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Motorized Big Wheel Drift Trike speaks to your inner child

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July 10, 2014

The Big Wheel Drift trike is proportioned to make an adult rider feel like a kid again

The Big Wheel Drift trike is proportioned to make an adult rider feel like a kid again

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Attaching motors to drift trikes has seen the sport's popularity flourish over the last 12 months. Traditionally a recreation for residents of hilly areas, both companies and DIYers have begun integrating gas and electric motors in a bid to extend the experience to flatter terrain. Auto parts manufacturer SFD Industries is at the forefront of this rise in motorized three-wheeled drifting, and is staking its claim in the form the Big Wheel Drift Trike that boasts a whopping 26-inch front wheel.

"The thing that really sets off our drift trike is the big 26-inch by 3.5-inch wheel," August Agner, owner of SFD Industries tells Gizmag. "It feels super stable and is proportioned similar to a child's big wheel to really make an adult look and feel like a kid again."

Like the Tortuga Trike we covered recently, the Big Wheel Drift Trike runs on a 6.5 hp (4.8 kW) motor. According to Agner, the PVC sleeves wrapped around the rear wheels to create the loss of traction are thicker than most, and should allow for months of sideways action. Another point of difference for the Big Wheel Drift Trike is the resting place for the rider's feet. Other trikes, including the electric-powered Verrado, use stunt pegs mounted to the front forks, while Agner has taken a slightly different approach.

"The most unique feature we designed is the frame mounted pegs that eliminate foot lift while drifting, so you don't have to worry about the tire scrubbing up your leg," he says.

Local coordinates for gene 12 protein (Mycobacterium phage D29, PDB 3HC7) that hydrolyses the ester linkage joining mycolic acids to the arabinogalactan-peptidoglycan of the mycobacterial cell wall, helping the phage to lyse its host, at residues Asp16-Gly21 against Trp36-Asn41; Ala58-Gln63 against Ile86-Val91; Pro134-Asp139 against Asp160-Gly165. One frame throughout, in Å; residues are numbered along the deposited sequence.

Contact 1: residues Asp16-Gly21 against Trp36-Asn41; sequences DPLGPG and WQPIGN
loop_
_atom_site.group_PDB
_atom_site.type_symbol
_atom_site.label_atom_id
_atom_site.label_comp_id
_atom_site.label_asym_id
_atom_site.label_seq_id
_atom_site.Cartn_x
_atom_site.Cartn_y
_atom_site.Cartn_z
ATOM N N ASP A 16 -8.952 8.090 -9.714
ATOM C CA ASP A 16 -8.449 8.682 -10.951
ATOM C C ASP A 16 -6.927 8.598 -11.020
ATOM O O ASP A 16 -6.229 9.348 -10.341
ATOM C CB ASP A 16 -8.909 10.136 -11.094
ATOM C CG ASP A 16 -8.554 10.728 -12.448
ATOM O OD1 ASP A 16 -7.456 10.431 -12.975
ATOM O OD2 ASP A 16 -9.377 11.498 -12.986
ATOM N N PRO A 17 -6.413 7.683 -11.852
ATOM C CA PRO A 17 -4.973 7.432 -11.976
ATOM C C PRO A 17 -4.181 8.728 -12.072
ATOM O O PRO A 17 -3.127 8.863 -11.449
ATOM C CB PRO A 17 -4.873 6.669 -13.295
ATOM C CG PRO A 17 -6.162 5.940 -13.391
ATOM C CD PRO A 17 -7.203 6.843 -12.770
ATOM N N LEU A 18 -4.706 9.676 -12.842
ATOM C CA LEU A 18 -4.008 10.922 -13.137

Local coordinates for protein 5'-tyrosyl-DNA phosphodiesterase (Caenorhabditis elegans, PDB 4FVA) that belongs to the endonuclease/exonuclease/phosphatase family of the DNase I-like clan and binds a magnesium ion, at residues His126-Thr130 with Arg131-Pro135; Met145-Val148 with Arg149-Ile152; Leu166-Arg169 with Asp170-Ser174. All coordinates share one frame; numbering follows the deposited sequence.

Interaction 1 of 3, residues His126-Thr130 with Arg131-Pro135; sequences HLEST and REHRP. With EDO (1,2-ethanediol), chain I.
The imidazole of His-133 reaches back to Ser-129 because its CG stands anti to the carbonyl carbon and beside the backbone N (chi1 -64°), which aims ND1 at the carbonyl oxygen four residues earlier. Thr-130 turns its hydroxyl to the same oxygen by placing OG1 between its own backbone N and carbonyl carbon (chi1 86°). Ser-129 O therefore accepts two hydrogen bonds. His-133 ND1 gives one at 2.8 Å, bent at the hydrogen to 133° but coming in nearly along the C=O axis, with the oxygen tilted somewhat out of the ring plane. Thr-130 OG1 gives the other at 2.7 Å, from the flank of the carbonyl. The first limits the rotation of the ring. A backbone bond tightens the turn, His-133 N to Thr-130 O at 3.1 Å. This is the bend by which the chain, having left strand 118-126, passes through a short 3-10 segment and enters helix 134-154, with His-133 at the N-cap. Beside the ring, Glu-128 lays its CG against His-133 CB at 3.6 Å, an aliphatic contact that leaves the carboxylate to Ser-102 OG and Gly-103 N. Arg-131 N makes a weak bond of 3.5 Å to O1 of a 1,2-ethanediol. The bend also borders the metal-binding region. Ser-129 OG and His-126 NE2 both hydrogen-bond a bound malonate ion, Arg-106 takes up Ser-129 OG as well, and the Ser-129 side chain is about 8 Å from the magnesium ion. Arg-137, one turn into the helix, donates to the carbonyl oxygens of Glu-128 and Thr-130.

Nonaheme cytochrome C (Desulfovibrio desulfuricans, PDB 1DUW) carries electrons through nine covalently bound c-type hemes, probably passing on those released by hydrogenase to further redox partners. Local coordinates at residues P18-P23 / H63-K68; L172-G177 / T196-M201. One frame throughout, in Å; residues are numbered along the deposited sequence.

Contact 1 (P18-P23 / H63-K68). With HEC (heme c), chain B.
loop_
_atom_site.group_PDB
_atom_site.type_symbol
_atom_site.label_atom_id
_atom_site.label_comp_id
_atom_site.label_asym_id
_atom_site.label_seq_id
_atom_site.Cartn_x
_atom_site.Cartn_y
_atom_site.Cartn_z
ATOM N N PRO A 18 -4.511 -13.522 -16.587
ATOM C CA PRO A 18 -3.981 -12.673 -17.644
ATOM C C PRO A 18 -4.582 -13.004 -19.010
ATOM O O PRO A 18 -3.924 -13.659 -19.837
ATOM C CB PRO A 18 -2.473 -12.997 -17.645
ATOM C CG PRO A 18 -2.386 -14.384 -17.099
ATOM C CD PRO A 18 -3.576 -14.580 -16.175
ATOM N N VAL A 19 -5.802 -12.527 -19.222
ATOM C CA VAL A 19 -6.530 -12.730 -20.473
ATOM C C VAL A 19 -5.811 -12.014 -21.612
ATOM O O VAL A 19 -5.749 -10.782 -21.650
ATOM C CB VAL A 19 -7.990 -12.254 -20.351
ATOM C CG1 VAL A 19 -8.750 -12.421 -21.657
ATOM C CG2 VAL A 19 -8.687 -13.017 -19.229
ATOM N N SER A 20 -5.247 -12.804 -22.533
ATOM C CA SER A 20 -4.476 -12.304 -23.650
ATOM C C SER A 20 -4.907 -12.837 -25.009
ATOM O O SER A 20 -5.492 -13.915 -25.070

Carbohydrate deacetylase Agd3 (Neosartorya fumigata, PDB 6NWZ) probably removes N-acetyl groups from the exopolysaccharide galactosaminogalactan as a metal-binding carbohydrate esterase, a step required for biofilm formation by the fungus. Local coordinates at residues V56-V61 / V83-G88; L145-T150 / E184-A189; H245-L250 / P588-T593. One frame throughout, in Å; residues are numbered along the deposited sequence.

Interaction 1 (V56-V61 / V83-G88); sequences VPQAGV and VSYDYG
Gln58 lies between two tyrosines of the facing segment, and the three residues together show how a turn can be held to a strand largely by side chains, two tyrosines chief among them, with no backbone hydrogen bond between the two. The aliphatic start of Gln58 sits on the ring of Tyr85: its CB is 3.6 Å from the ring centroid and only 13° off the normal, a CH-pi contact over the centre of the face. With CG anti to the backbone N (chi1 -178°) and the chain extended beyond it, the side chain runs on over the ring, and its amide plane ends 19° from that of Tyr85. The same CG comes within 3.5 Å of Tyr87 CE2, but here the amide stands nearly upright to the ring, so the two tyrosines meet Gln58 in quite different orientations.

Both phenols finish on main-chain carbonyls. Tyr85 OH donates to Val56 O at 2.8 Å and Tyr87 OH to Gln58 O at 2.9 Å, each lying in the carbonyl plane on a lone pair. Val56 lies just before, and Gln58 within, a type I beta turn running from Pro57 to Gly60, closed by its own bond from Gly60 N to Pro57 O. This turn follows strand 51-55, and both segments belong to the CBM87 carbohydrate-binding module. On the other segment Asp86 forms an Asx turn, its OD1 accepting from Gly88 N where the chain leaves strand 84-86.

The Big Wheel Drift trike runs on a 6.5 hp (4.8 kW) motor

The frame is CNC bent out of Benteler chromoly, fully TIG (tungsten inert gas) welded and assembled in house at SFD's workshop in North Carolina. The trike is set in motion with a twist throttle fixed to the aluminum bars, while hydraulic disc brakes at the rear will bring the drifting to a stop.

The standard Big Wheel Drift Trike is available now and priced at US$2,000, though Agner will cater to those looking to take their drifting experience up a notch. Custom upgrades include a dyno-tuned, "high horsepower" motor with exhaust for $500 and an aluminum down tube mounted fuel cell with pump and throttle plate for $200.

Source: SFD Industries

About the Author
Nick Lavars Nick was born outside of Melbourne, Australia, with a general curiosity that has drawn him to some distant (and very cold) places. Somewhere between enduring a winter in the Canadian Rockies and trekking through Chilean Patagonia, he graduated from university and pursued a career in journalism. He now writes for Gizmag, excited by tech and all forms of innovation, Melbourne's bizarre weather and curried egg sandwiches.   All articles by Nick Lavars
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5 Comments

I can see these being more fun than go-cart racing as a holiday resort attraction. Though any pianist wishing to remain one would be well advised to demand a guard for the chain drive before having a go on one. Also, I think there needs to be something to stop the feet from slipping sideways off the footrests.